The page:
Link to Pubmed [PMID] – 16371693
Euro Surveill. 2005 Dec;10(12):238-41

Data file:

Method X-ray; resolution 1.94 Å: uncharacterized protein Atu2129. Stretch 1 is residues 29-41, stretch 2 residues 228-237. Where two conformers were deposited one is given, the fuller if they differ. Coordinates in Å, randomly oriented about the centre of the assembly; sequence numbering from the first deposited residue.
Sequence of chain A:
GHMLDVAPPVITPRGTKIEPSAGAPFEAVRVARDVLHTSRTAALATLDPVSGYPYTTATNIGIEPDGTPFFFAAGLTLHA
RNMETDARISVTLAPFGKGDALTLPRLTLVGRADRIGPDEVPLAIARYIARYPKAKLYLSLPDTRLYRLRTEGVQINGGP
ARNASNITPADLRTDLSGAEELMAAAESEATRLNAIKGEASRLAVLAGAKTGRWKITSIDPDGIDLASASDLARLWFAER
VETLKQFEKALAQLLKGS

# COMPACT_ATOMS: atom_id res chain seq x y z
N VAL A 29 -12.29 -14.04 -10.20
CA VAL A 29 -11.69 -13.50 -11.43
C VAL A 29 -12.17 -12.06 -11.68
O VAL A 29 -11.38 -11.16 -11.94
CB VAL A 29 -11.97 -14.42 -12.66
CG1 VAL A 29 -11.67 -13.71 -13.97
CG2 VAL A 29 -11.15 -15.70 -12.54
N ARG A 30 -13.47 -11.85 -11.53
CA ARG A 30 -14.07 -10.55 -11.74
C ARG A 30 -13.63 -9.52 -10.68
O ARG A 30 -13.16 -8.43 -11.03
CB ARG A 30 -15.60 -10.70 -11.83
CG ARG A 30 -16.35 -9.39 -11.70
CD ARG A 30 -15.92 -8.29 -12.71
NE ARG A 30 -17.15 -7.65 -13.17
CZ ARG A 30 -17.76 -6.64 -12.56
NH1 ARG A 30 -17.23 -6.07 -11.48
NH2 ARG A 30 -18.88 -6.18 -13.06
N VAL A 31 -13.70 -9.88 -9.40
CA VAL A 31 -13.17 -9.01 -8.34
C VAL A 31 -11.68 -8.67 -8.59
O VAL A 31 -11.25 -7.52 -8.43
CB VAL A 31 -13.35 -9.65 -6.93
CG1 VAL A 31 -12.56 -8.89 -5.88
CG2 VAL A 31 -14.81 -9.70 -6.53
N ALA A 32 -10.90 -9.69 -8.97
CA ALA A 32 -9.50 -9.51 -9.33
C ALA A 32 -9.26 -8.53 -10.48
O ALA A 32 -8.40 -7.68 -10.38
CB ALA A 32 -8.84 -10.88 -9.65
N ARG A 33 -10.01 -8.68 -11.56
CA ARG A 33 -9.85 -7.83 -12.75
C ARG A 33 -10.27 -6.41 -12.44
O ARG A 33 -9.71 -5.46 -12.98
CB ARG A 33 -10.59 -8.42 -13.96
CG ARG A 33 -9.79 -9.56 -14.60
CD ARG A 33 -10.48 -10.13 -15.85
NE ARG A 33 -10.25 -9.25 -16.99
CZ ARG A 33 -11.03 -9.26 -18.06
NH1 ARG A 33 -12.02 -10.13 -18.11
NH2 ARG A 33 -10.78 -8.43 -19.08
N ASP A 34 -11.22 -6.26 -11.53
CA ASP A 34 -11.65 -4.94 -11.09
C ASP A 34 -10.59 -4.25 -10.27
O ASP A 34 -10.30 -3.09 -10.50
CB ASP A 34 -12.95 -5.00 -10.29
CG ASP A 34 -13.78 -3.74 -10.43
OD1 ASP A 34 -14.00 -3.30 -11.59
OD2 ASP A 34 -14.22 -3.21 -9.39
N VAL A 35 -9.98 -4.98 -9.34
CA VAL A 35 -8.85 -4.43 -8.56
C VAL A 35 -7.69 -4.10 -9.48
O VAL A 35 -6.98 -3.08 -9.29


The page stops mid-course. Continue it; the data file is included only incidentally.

National surveillance of invasive meningococcal disease (IMD) is based on mandatory reporting. The case definition for surveillance notification was changed in mid-2002 to include cases without microbiological confirmation. The IMD alert detection system was enhanced in 2003 with daily reporting and weekly analysis by district, serogroup, and age. Evaluation of the exhaustivity of the surveillance with capture-recapture analysis allowed correcting for underreporting. In 2003, 803 cases were reported. After correction for under-reporting, the estimated incidence was 1.78 / 100,000. After excluding ‘new’ cases reported with new definition criteria, the 2002-2003 increase was 4%. Incidence decreased with age, with the highest values in infants less than 1 year (20/100,000), children aged between 1 and 2 years (11/100,000) and in teenagers of 17 years old(7/100,000). The overall case fatality rate was 12%. Fifty nine per cent of cases were due to serogroup B, 32% to C, 5% to W135, and 4% to Y and non-groupable meningococci. Patients with purpura fulminans treated with intravenous antibiotics before admission to hospital were shown to have lower fatality rates than those not treated. In 2001-2003, 5 situations required particular attention: two clusters of serogroup B IMD had set off mass prophylaxis, one outbreak due to a specific B IMD clonal complex with high case fatality rate, and two districts crossed the alert threshold for serogroup C IMD, 2/100,000, and mass vaccination was recommended.